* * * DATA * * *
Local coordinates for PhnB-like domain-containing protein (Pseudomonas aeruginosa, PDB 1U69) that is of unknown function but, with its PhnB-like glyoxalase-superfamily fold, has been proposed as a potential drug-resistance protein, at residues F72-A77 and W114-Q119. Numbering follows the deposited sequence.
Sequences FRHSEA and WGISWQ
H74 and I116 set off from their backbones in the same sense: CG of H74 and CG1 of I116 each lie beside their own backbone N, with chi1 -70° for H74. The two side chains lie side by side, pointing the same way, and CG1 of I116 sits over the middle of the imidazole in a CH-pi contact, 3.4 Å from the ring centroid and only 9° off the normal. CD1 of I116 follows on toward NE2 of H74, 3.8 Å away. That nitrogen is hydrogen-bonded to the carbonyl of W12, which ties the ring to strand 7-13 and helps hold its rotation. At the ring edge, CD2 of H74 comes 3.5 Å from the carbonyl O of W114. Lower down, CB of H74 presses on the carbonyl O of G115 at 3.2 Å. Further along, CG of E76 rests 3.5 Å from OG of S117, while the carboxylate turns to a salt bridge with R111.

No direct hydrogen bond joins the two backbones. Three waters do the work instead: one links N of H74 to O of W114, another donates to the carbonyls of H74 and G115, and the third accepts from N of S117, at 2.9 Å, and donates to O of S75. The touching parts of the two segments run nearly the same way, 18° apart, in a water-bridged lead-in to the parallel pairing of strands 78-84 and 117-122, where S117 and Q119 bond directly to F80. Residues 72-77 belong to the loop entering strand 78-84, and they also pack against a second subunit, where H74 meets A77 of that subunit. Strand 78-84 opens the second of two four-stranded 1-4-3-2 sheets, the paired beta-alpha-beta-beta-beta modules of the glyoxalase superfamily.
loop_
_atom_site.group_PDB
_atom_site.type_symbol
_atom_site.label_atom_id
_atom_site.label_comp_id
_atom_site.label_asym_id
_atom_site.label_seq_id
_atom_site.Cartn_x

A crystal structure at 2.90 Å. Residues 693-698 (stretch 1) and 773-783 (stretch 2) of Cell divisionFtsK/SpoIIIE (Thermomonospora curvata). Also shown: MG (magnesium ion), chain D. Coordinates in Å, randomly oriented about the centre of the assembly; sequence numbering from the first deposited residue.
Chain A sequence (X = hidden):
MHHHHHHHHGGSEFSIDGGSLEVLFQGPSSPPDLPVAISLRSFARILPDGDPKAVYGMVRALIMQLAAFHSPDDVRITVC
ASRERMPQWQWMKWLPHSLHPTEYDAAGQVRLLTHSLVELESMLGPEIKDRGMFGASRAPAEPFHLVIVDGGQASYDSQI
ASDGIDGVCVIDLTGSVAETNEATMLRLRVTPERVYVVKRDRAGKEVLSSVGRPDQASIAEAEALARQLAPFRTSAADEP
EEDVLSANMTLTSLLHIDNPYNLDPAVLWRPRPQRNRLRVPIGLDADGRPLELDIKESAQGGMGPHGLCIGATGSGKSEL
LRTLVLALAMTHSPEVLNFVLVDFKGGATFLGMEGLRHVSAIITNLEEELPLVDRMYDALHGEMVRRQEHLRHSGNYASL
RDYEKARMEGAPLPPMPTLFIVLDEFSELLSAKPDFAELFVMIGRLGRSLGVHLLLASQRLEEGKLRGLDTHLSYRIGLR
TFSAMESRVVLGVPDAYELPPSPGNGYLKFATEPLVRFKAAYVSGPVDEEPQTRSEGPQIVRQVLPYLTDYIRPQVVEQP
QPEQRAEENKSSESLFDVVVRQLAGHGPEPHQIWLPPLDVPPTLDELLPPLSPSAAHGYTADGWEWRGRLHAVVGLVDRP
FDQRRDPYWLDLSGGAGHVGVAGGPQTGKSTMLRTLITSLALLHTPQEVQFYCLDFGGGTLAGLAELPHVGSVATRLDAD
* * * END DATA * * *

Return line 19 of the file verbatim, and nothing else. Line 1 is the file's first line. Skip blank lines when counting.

LRTLVLALAMTHSPEVLNFVLVDFKGGATFLGMEGLRHVSAIITNLEEELPLVDRMYDALHGEMVRRQEHLRHSGNYASL